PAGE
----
sunk into the oblivion nature. The rooms in which which is wont to overtake they disport themselves are obthem. But nowadays that viously not rooms; the lofty is all changed. The modern castles which frown upon their actor patronises Shakespeare, misdeeds are not castles at all; whom he is kind enough to and the more clearly the carpenter realises the scene, so tesque. No doubt he keeps the much the more he detracts example of Hazlitt before him, from the illusion of the stage. but he does not remember that All — writing, acting, decora- without Kean Hazlitt's criticism tion-must be kept in the same would have had no effect. After atmosphere if the result is to all, you may be gifted with impose upon the spectator. learning, appreciation, and inBut this is what the dramatic telligence; yet if you be a dracritic refuses to understand; matic critic your career may

be and as for the actor, he deter- barren, because there is no posmined when he went into man- sibility of your ever being asked agement to revise Shakespeare, to criticise anything. To deand he has raised up for him- mand of William Archer his self a monster before which opinion of nothing better than Frankenstein himself might “The Maneuvres of Jane” is have shuddered. As it stands, like condemning Matthew Arit is a pretty triangular duel, nold to review nothing but the and we don't much care which last novel from the circulatwins. We merely desire to ing library. It is a sorry jest, record the fact that Mr Scott which does not help the march is so engrossed in the senti- of literature or the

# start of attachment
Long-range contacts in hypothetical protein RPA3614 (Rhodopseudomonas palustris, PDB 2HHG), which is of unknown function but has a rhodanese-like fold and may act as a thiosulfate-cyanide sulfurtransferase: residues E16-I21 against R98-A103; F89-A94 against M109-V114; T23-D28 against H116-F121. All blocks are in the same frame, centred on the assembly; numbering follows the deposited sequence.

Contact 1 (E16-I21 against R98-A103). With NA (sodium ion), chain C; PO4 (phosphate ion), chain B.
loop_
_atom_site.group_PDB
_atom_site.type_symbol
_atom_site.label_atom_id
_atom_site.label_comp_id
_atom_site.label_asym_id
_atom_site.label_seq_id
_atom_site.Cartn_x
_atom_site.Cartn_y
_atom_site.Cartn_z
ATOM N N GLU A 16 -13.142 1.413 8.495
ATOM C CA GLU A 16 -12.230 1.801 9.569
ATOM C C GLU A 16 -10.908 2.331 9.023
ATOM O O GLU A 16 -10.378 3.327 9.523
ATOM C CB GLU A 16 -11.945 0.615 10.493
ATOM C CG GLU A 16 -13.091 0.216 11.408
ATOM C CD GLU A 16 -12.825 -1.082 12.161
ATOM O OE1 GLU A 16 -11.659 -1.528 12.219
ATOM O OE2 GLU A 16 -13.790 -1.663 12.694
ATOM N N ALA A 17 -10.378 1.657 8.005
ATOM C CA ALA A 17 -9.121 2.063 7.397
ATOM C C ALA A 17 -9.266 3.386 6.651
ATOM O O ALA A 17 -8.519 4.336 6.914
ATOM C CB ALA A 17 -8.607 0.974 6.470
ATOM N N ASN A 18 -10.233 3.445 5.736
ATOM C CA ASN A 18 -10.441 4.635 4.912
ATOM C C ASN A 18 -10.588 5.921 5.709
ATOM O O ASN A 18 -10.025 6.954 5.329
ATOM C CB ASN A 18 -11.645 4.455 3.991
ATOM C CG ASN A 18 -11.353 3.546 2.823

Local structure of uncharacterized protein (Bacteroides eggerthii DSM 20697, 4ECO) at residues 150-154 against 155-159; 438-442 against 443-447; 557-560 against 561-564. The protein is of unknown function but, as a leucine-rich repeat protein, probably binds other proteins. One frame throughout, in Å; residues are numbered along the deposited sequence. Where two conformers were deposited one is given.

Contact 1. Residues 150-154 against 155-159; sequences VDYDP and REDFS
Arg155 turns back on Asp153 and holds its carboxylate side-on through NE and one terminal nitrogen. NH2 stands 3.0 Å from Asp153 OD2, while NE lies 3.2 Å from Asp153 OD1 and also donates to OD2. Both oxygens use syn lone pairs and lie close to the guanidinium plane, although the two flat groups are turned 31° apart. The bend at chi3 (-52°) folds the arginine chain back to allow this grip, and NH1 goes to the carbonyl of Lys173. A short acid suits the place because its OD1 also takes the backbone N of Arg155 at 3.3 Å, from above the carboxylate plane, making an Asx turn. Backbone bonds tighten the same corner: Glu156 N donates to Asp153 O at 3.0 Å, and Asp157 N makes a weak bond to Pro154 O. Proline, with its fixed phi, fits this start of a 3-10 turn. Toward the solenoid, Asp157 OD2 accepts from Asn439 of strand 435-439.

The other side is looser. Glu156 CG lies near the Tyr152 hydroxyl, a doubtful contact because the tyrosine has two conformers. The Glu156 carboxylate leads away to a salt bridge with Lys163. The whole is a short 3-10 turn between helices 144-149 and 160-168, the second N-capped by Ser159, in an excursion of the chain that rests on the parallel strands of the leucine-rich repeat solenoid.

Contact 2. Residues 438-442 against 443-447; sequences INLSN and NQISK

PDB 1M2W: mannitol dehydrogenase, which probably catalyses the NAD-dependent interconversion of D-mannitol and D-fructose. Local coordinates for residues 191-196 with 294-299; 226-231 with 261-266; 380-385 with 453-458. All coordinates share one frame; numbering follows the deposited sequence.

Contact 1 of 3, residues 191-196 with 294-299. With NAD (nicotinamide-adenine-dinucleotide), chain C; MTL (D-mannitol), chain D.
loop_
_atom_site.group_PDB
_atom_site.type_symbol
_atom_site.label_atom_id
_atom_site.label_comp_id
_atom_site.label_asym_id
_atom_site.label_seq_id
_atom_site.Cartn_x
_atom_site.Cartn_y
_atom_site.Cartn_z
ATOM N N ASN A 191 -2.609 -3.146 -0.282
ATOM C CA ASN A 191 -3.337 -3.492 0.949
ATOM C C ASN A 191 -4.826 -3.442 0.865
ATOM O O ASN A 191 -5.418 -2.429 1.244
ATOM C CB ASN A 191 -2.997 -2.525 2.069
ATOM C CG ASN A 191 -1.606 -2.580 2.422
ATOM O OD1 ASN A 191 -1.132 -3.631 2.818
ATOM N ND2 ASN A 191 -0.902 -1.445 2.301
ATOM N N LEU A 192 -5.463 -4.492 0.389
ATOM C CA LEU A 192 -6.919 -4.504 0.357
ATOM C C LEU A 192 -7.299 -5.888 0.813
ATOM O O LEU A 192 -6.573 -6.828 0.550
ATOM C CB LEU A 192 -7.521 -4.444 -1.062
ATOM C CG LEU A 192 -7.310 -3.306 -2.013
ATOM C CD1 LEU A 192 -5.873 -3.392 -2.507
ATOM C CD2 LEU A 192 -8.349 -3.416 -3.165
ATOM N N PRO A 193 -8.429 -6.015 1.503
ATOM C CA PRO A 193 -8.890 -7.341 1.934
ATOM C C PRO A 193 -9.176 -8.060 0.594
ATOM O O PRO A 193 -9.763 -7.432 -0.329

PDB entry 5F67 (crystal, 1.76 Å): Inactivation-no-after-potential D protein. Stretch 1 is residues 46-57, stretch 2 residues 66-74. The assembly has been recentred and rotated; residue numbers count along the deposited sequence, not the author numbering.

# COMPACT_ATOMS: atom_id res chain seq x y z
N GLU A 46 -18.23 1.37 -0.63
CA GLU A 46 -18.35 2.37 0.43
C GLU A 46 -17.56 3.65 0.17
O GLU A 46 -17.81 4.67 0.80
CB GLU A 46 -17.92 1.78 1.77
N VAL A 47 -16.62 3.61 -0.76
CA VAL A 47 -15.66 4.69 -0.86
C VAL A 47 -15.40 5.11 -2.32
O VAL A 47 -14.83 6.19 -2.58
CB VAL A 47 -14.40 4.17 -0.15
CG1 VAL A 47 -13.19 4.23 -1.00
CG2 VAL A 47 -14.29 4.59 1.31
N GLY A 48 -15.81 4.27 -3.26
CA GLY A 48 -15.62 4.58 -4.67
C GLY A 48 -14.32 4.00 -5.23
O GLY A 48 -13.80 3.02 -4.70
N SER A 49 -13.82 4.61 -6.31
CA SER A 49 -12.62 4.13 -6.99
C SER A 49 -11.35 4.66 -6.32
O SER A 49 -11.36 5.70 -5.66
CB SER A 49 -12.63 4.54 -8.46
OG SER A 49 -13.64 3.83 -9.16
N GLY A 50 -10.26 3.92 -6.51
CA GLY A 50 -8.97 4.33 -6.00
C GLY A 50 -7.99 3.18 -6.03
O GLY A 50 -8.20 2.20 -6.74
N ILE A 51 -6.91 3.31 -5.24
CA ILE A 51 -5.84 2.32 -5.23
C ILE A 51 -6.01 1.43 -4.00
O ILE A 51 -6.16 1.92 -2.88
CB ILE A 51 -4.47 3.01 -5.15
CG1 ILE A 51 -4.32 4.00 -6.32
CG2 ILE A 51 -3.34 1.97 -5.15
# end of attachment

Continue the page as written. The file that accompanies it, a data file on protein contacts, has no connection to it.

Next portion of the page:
drama. mental admiration of the None the less Mr Archer is mummer, that he has never an extraordinary phenomenon. been able to take a sincere For many years he has visited interest in the stage.

first nights with all the sever

ity of a high ambition. He However, all dramatic critics has sternly attempted to disare not as Clement Scott. Mr tinguish between Tweedledum William Archer, for instance, and Tweedledee, and he has is the ‘Daily Telegraph’s' anti- done his work so well that thesis. 1 It is impossible to we cannot but regret that he imagine Mr Archer addressing ever thought that such a work his colleague as “dear old Cle- was worth doing. may.” For Mr Archer is rate, he is Clement Scott's austere, erudite, and philoso- antithesis ; he is neither stagephical. Why or how he be- struck nor a hero-worshipper. came a dramatic critic is one He is never likely to call Mr of the secrets which will never Toole “ dear old Johnny,” and be revealed, and it is obvious when he finds a play that is that he takes no stock in the worth his sad and serious Bohemian familiarity so dear criticism, we shall begin to to Mr Scott. On

the con